Mr Wegg thus came out of his disadvantage with quite a chivalrous air, and not only that, but by dint of repeating with a manly delicacy, 'In Mrs Boffin's presence, sir, we had better drop it!' turned the disadvantage on Boffin, who felt that he had committed himself in a very painful manner.

Then, Mr Wegg, in a dry unflinching way, entered on his task; going straight across country at everything that came before him; taking all the hard words, biographical and geographical; getting rather shaken by Hadrian, Trajan, and the Antonines; stumbling at Polybius (pronounced Polly Beeious, and supposed by Mr Boffin to be a Roman virgin, and by Mrs Boffin to be responsible for that necessity of dropping it); heavily unseated by Titus Antoninus Pius; up again and galloping smoothly with Augustus; finally, getting over the ground well with Commodus: who, under the appellation of Commodious, was held by Mr Boffin to have been quite unworthy of his English origin, and 'not to have acted up to his name' in his government of the Roman people. With the death of this personage, Mr Wegg terminated his first reading; long before which consummation several total eclipses of Mrs Boffin's candle behind her black velvet disc, would have been very alarming, but for being regularly accompanied by a potent smell of burnt pens when her feathers took fire, which acted as a restorative and woke her. Mr Wegg, having read on by rote and attached as few ideas as possible to the text, came out of the encounter fresh; but, Mr Boffin, who had soon laid down his unfinished pipe, and had ever since sat intently staring with his eyes and mind at the confounding enormities of the Romans, was so severely punished that he could hardly wish his literary friend Good-night, and articulate 'Tomorrow.'

'Commodious,' gasped Mr Boffin, staring at the moon, after letting Wegg out at the gate and fastening it: 'Commodious fights in that wild-beast-show, seven hundred and thirty-five times, in one character only! As if that wasn't stunning enough, a hundred lions is turned into the same wild-beast-show all at once! As if that wasn't stunning enough, Commodious, in another character, kills 'em all off in a hundred goes! As if that wasn't stunning enough, Vittle-us (and well named too) eats six millions' worth, English money, in seven months! Wegg takes it easy, but upon-my-soul to a old bird like myself these are scarers. And even now that Commodious is strangled, I don't see a way to our bettering ourselves.' Mr Boffin added as he turned his pensive steps towards the Bower and shook his head, 'I didn't think this morning there was half so many Scarers in Print. But I'm in for it now!'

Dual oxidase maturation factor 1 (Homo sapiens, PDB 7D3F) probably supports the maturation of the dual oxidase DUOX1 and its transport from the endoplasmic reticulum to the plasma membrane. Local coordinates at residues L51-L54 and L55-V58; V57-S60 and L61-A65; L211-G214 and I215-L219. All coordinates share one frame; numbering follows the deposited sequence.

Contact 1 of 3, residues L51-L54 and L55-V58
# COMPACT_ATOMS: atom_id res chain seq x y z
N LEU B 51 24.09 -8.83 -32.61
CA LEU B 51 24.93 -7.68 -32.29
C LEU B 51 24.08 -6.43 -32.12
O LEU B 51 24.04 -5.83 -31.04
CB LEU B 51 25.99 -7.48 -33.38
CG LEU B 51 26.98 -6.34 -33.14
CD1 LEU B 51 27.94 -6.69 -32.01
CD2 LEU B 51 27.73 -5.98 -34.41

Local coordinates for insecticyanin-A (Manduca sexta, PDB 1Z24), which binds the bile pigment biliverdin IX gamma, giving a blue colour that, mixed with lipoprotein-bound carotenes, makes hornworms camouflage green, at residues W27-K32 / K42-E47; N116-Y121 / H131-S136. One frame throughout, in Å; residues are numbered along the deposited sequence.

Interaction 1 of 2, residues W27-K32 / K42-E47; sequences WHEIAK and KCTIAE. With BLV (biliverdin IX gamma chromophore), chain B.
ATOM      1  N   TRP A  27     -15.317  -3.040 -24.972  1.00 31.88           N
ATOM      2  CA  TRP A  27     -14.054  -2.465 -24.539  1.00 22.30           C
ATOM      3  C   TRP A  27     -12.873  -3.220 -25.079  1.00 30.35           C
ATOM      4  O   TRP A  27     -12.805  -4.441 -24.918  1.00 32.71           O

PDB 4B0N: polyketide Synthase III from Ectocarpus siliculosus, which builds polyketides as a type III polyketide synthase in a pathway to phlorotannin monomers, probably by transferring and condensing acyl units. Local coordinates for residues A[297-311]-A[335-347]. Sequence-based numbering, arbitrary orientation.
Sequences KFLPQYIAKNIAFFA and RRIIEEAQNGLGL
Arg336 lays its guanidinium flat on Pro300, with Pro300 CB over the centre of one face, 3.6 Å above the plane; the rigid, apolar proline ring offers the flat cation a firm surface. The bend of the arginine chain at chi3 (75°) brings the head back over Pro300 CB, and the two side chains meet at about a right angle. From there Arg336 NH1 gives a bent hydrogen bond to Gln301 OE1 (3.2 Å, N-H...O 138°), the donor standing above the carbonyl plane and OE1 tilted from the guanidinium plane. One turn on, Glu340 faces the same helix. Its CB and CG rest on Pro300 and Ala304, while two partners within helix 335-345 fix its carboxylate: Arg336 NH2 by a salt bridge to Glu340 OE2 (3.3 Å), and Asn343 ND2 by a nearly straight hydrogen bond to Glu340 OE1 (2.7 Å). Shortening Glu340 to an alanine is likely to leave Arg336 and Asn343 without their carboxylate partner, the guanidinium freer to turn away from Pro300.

The Web Is Too Much With Us

Austin Dobson, A Pleasant Invective Against Printing:
"Flee fro the PREES, and dwelle with sothfastnesse."--CHAUCER, Balade de Bon Conseil.

The Press is too much with us, small and great:
We are undone of chatter and on dit,
Report, retort, rejoinder, repartee,
Mole-hill and mare's nest, fiction up-to-date,
Babble of booklets, bicker of debate,
Aspect of A., and attitude of B.--
A waste of words that drive us like a sea,
Mere derelict of Ourselves, and helpless freight!

"O for a lodge in some vast wilderness!"
Some region unapproachable of Print,
Where never cablegram could gain access,
And telephones were not, nor any hint
Of tidings new or old, but Man might pipe
His soul to Nature,--careless of the Type!
The first line of the octet echoes the first line of William Wordworth's sonnet:
The world is too much with us; late and soon,
Getting and spending, we lay waste our powers:
Little we see in nature that is ours;
We have given our hearts away, a sordid boon!
This Sea that bares her bosom to the moon;
The Winds that will be howling at all hours
And are up-gathered now like sleeping flowers;
For this, for every thing, we are out of tune;
It moves us not—-Great God! I'd rather be
A Pagan suckled in a creed outworn;
So might I, standing on this pleasant lea,
Have glimpses that would make me less forlorn;
Have sight of Proteus coming from the sea,
Or hear old Triton blow his wreathed horn.
The first line of the sestet is a quotation from the beginning of William Cowper's The Task, book 2, which starts thus:
Oh for a lodge in some vast wilderness,
Some boundless contiguity of shade,
Where rumour of oppression and deceit,
Of unsuccessful or successful war,
Might never reach me more! My ear is pained,
My soul is sick with every day's report
Of wrong and outrage with which earth is filled.